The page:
The Future of Computing

Álvaro Serrano, in a well-written and reasoned take on the iPad sales situation:

I don’t think there’s anyone left out there complaining that their iPads are not fast enough these days, or that battery life isn’t good enough. Similarly, screens are gorgeous, storage is ample, and wireless connectivity is better than ever. By all accounts, the iPad is a mature product line hardware-wise, and yet it is still very much in its infancy when it comes to software.

Álvaro is a little less enthusiastic about the iPad than I am, but it’s the best piece I’ve read on the topic so far.

If you’re unaware, iPad sales haven’t been so hot lately. They seem to have peaked at the end of 2013 and have been down year-over-year ever since. Many have speculated about why this could be, with theories ranging from Apple’s lack of commitment to the possibility that Apple was wrong about iOS — it might not be the future of computing. I’ve already shared my thoughts on the situation on twitter, but I thought I’d reiterate them here — it might be something I’ll want to point to in the future.

iPad owners don’t buy new iPads because the one they have is just as fast as the day they bought it. By comparison, the Windows PCs that many of these users buy are at their fastest when they’re first setup. I reference Windows users because they represent the vast majority of mainstream computer users and I believe them to be the primary reason for the massive success of the iPad in its early days.

These Windows PCs remain as their owners’ primary machine until they’re practically unusable — simply from years of built-up cruft in the OS. One solution would be to reinstall the operating system to regain that performance, but most people don’t know how to do that. It’s much easier for them to buy a new computer.

This scenario is practically non-existent with iOS. iPads almost always feel just as fast as the day they were purchased. This is also true with iPhones, but they have an entirely different, built-in mechanism that encourages owners to upgrade. Unlike PCs and iPads, many users buy a new iPhone because, as portable devices, they are prone to being dropped and broken — cracked screens, water damage, and the like.

iPad sales are down year-over-year because there’s no inherit mechanism that encourages users to upgrade. The OS and third-party software system is designed to prevent unnecessary cruft — PCs fight a losing battle against a growing list of login items and background tasks — and they’re less likely to be physically damaged because they’re not taken everywhere like an iPhone is.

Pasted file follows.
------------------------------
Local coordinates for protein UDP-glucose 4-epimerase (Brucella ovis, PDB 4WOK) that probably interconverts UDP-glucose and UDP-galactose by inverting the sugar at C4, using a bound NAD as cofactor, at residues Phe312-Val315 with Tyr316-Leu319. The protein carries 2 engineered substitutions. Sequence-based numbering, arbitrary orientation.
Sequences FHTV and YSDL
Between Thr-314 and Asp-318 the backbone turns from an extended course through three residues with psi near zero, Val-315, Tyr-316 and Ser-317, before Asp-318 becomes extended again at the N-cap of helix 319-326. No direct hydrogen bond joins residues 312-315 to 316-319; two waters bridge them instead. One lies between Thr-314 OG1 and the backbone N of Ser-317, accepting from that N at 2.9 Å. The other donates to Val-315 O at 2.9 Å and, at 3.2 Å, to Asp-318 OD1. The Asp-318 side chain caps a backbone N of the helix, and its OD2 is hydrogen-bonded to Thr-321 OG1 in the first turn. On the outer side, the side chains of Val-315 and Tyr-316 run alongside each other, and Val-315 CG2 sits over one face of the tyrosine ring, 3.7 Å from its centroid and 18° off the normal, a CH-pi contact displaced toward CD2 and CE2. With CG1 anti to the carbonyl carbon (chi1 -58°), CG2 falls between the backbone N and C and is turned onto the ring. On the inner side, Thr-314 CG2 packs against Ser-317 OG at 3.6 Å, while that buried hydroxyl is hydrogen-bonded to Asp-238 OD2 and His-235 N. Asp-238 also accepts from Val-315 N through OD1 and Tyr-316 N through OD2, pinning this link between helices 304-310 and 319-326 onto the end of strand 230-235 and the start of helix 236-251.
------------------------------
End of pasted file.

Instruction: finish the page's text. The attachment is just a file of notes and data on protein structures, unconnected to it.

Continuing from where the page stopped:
Perhaps Apple should spend more time building iPad-specific features in an effort to increase sales. I certainly wouldn’t complain about this strategy. I’m strongly in favor of anything that improves the software on my primary machine, but I’m not entirely convinced that it will make much of a difference.

In the tech-centric circles that many of us frequent, new hardware and software features matter, a lot. But I don’t think the mainstream user is convinced to spend hundreds of dollars on a new device just because it connects to a new kind of wireless keyboard or works with a $100 drawing accessory that you have to buy separately.

Mainstream users think of their computers as appliances — they’re purchased for their utility. They are essential, but they aren’t anything to get excited about. And just like appliances, they’re replaced on an as-needed basis. When was the last time someone you know bought a dishwasher before their old one bit the dust? Probably never.

The iPad upgrade cycle might be longer than any other computing device in history. This might look terrible for Apple’s financial department, but it’s a testament to how well-crafted these devices are from both a software and hardware standpoint. The lengthy upgrade cycle lends itself to high customer satisfaction ratings and repeat customers. That’s something Apple should be proud of — a computing device that doesn’t have to be replaced every few years.

The iPad may never be a 15-20 million units per quarter kind of device, like it was in its early days, but that’s okay. As long as Apple continues to invest time and resources into improving the platform, and they’re able to sell enough to support that investment, the iPad could still end up becoming “the future of computing.” Even if unit sales aren’t as tremendously impressive as everyone wants them to be.